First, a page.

Amyotrophic lateral sclerosis (ALS), also known as Lou Gehrig’s disease, is almost uniformly fatal and is only increasing in incidence. While no one has as yet been able to pinpoint what may cause this disease, a new report published in the journal, JAMA Neurology offers up some important clues.
The study evaluated blood samples from 156 individuals with confirmed ALS and compared them to blood samples from 128 similarly aged controls. Blood concentrations of 122 environmental pollutants were studied, including organochlorine pesticides (OCPs), polychlorinated biphenyls (PCBs), and brominated flame retardants (BFRs), using highly sophisticated techniques including gas chromatography–mass spectrometry. To be sure, these chemicals are directly toxic to the nervous system and are highly persistent in the environment, as well as in the human body Continue reading
Amyotrophic lateral sclerosis (ALS) is a progressive, and almost universally fatal neurological condition. Recently, I, like many of you, participated in the Ice Bucket Challenge to help raise not only awareness of ALS, but also to raise money for clinical research with the hope of finding a cure for this devastating condition.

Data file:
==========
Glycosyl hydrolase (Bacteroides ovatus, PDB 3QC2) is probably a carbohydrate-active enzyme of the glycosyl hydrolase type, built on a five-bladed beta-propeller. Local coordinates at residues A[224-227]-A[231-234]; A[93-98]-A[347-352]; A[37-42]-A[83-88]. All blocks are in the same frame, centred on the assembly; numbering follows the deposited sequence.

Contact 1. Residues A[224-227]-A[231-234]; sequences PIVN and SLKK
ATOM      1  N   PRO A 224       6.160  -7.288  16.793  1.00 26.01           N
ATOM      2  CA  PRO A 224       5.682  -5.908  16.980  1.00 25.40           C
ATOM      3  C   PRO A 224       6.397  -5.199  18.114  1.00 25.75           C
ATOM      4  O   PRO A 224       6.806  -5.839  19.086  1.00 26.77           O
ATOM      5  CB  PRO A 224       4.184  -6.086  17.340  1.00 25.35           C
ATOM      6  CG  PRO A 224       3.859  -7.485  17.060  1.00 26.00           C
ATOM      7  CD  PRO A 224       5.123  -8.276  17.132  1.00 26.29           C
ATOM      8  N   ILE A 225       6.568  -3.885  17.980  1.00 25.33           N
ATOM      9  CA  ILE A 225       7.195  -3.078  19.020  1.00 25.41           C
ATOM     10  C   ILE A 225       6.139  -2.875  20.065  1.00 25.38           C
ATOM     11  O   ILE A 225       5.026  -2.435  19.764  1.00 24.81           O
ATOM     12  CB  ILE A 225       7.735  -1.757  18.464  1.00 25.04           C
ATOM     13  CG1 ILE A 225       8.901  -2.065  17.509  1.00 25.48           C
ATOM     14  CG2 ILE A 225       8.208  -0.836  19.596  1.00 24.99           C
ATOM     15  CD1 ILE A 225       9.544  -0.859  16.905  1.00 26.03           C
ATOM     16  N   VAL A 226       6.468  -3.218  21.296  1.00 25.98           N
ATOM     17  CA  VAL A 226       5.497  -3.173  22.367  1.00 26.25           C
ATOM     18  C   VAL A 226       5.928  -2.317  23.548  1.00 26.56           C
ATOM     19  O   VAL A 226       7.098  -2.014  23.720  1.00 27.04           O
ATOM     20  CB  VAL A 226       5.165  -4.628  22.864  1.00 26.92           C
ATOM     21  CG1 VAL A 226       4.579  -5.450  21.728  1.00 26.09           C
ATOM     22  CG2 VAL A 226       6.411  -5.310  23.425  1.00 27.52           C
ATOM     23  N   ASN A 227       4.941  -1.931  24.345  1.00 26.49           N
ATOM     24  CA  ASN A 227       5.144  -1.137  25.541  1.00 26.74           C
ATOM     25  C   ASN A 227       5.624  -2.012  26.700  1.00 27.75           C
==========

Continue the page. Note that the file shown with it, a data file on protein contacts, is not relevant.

While the actual cause of ALS remains elusive, new research is revealing that lifestyle factors, especially food choices, may play a significant role in determining risk for this condition.
In this month’s issue of JAMA Neurology, Harvard researchers published results based on an analysis of more than 1 million participants in terms of diet and risk for this disease. In this large group of adults, a total of 995 ALS cases were documented to have occurred during the course of the study.
Here’s my take on the ALS Ice Bucket Challenge.
To learn more about ALS, view one of my previous blog posts on the subject.
Amyotrophic lateral sclerosis (ALS) also known as Lou Gehrig’s disease, is a challenging progressive neurological disorder for which there is currently no meaningful treatment. As many as 30,000 Americans may suffer from ALS and the life expectancy from the time of diagnosis averages from two to five years.
The disease causes progressive wasting of muscles and leads to difficulties in speech, swallowing, mobility and even respiration. Cognitive function is typically spared.
The cause of ALS remains unknown, but what is clear is that for some unknown reason, there is a progressive failure of energy production of the motor neurons, the nerve cells that connect the brain to the muscles.